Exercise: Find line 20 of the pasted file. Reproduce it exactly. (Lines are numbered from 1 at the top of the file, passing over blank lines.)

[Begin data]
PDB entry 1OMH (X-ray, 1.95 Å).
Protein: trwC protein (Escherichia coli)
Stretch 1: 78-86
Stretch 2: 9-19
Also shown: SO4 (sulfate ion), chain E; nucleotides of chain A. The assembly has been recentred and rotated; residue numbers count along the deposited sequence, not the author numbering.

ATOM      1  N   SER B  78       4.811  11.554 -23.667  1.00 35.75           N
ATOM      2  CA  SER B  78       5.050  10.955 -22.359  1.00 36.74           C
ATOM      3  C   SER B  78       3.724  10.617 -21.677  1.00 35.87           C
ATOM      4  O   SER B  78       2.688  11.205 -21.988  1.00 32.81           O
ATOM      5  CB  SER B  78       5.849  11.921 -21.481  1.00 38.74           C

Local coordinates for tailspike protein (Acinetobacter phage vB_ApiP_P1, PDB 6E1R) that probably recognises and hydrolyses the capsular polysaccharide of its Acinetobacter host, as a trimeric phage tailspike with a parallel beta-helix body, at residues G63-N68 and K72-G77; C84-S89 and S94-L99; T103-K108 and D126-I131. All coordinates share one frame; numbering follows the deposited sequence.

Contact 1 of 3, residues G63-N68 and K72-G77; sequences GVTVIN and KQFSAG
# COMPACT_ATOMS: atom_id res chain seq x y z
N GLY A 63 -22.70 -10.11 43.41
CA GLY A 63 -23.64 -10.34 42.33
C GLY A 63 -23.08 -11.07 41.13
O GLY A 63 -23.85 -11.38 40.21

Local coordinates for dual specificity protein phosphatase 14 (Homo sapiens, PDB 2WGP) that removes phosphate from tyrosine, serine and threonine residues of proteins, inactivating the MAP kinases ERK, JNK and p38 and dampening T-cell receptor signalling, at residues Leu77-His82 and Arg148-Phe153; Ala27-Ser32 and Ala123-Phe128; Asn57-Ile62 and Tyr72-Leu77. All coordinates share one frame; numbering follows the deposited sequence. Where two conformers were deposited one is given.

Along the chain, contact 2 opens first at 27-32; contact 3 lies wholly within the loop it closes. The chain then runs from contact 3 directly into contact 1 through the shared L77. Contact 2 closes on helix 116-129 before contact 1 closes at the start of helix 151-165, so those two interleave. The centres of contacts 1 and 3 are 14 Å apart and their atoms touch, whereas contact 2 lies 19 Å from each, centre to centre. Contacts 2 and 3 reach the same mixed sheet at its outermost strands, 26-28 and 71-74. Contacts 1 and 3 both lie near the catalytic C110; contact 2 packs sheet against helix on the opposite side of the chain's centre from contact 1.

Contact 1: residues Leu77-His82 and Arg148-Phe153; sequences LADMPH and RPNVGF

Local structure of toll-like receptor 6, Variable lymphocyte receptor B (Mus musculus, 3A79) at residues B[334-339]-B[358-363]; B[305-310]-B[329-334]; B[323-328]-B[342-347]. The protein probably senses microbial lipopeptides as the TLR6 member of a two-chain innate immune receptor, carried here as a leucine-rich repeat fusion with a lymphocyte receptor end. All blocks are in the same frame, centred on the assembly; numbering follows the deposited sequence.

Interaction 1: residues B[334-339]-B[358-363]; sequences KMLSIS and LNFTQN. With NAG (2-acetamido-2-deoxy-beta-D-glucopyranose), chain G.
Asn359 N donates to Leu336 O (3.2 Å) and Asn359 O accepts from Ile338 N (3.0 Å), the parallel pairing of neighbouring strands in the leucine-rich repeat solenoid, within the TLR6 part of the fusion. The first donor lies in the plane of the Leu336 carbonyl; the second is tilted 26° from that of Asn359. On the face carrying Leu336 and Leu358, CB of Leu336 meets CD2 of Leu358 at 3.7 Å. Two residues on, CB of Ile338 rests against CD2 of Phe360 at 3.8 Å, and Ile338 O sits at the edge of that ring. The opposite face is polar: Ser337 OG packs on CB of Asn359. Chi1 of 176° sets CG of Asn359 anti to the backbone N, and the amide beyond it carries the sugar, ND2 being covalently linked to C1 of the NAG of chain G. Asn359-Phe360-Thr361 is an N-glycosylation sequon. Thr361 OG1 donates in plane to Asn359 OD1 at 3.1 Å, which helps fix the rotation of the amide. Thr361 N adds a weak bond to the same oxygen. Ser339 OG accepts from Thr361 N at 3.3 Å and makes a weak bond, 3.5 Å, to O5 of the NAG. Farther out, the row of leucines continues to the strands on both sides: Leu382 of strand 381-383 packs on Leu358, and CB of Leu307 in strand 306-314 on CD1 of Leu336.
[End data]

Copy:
Contact 1: residues Leu77-His82 and Arg148-Phe153; sequences LADMPH and RPNVGF